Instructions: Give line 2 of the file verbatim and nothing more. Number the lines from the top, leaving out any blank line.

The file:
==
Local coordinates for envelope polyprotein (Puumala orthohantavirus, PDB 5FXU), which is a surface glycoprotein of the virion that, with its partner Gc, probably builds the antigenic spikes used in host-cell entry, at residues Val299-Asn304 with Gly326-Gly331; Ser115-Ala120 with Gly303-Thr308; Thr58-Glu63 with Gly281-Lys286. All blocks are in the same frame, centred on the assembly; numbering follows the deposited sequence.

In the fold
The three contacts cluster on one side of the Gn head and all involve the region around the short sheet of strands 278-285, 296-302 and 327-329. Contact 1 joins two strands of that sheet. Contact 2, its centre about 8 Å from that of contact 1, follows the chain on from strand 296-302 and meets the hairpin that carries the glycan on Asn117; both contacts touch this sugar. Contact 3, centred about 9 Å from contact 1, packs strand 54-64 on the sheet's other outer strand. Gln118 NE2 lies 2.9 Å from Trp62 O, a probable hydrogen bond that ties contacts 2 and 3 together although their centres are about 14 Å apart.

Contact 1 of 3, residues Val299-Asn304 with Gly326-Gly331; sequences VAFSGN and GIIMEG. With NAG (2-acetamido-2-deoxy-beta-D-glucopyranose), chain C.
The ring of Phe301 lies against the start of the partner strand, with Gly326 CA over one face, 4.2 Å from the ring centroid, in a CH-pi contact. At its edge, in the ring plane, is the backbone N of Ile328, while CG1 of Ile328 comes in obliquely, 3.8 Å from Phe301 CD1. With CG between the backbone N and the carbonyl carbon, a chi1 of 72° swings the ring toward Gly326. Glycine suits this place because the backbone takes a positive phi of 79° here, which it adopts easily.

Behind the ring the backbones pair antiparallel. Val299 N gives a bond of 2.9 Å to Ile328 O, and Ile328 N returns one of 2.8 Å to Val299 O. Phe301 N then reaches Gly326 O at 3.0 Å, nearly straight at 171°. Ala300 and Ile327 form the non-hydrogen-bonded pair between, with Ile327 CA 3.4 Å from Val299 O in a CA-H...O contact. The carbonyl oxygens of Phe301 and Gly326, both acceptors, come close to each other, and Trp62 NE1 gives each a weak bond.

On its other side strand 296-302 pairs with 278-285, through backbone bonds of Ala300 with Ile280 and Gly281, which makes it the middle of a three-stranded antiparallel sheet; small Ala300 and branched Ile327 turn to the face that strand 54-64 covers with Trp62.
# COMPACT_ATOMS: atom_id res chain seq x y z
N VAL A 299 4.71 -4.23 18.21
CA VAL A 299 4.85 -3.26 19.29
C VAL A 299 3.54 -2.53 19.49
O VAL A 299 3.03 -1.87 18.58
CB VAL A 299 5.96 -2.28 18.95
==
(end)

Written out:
In the fold